REALITY: This is presented as something irrational, and comes without proper context. However, given that Russia is home to around 20 million Muslims and has a history of problems with Islamist terrorism, what’s unusual about Putin being concerned about secular, stable (if obnoxious) regimes in the Middle East being replaced by (obviously even more obnoxious) radical Islamists? Also, he was infuriated about Qaddafi because, as mentioned earlier, the mandate the UN agreed to was for a ‘no-fly zone’ – not a fully fledged NATO campaign of airstrikes, coordinated with the opposition.

NEW YORKER:  Russian television, of course, covered the siege of Aleppo as an enlightened act of liberation, free of any brutality or abuses.

REALITY: Which is more or less exactly how American and British TV covered the “liberation” of Baghdad in 2003. Check out this extraordinary report from BBC’s Andrew Marr. Who later became the channel’s political editor.

NEW YORKER:  And yet Russian military planners and officials in the Kremlin regarded Georgia as a failure in the realm of international propaganda.

REALITY: It’s not hard to see why. Even to this day, U.S. news outlets (and the aforementioned McFaul who definitely knows better) continue to insist that Russia attacked Georgia. But in actual fact, the EU’s independent investigation into the conflict ruled that Georgia started the war.

NEW YORKER:  The United States, meanwhile, had its own notable cyberwar success. In 2008, in tandem with Israeli intelligence, the U.S. launched the first digital attack on another country’s critical infrastructure, deploying a “worm”, known as Stuxnet, that was designed to cause centrifuges in Iran to spin out of control and thereby delay its nuclear development.

REALITY: This admitted act of aggression is given a sentence, but an incident in Estonia in 2007 (never proved to have been Russian state ordered) is highlighted over many paragraphs complete with quotes from the country’s former President Toomas Ilves.

NEW YORKER:  Obama’s adviser Benjamin Rhodes said that Russia’s aggressiveness had accelerated since the first demonstrations on Maidan Square, in Kiev. “When the history books are written, it will be said that a couple of weeks on the Maidan is where this went from being a Cold War-style competition to a much bigger deal,” he said. “Putin’s unwillingness to abide by any norms began at that point. It went from provocative to disrespectful of any international boundary.”

REALITY: Even though they have 13,000 words to play with, our heroes never consider other aspects of Maidan. Such as, was it normal for serving U.S. and EU officials to turn up at the rallies and more or less encourage protestors to overthrow their democratically elected government? Indeed, it looked like the rock star style adulation went to their heads. Furthermore, what authority did U.S. official’s Victoria Nuland and Geoffrey Pyatt have to choose the subsequent regime in Kiev?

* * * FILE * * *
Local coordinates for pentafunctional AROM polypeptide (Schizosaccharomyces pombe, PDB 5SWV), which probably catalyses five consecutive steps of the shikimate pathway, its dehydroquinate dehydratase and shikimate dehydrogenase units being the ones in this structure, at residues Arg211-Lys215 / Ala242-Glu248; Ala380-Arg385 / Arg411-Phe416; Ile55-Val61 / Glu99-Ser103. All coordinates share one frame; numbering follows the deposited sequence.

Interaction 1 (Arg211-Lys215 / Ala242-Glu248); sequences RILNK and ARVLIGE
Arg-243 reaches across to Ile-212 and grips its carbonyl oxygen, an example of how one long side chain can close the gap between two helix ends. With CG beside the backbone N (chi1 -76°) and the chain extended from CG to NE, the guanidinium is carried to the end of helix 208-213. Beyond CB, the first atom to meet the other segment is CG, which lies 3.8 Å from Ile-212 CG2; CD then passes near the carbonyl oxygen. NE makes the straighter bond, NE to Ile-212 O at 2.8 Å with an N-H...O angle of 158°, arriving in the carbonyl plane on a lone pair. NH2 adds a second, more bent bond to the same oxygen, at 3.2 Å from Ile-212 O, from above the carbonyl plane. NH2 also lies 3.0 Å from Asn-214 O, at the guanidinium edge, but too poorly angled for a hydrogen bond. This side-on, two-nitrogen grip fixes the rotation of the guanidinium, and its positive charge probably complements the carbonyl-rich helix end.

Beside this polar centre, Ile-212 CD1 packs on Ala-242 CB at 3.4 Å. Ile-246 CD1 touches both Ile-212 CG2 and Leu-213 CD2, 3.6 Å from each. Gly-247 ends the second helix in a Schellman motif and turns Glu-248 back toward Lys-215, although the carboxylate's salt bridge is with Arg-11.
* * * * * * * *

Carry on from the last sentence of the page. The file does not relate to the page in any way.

NEW YORKER:  Bruno Kahl, the head of Germany’s foreign intelligence agency, has expressed concern that Russian hackers are also trying to disrupt the German political scene, where Chancellor Angela Merkel is standing for reelection as a stalwart supporter of NATO and the EU.

REALITY: German intelligence recently admitted that it found no evidence of Russian election hacking after insinuations of such activity was breathlessly carried by popular media last year. Notably, the “all clear” given to Moscow was ignored by the same outlets. Also, this whole premise is a bit illogical, seeing as the only realistic alternative to Merkel – the SPD led by Martin Schultz – is even more pro-EU than her CDU party. And Schultz himself has spent most of his adult life working in Brussels, home to both the EU and NATO.

NEW YORKER:  While officials in the Obama Administration struggled with how to respond to the cyberattacks, it began to dawn on them that a torrent of “fake news” reports about Hillary Clinton was being generated in Russia and through social media.

REALITY: It’s been proven the “fake news” was primarily generated in America itself and in Macedonia. Not Russia.

NEW YORKER:  Russia’s political hierarchy and official press greeted Trump’s Inauguration with unreserved glee.

REALITY: Given Clinton’s aggressive anti-Russia rhetoric, during which she compared Putin to Adolf Hitler, why is this a surprise? Especially when Trump had spoken of trying to mend fences with Moscow?

And we shall leave it there. Because I’ve just breached the 2,500-word barrier myself and am in danger of resembling those I reprimand. Meanwhile, dear reader you may well have bitten off all your fingernails by now. If you’ve made it this far.

As for The New Yorker, their approach to covering Russia appears to be inspired by the great Samuel Beckett and his excellent observation: “Ever tried. Ever failed. No matter. Try Again. Fail again. Fail better.” Perhaps they’d be better off listening to my late grandfather, Paddy, born the same year, who used to say, spade in hand, “you may as well do a job properly as do it at all.” He was right.

Bryan MacDonald is an Irish journalist based in Russia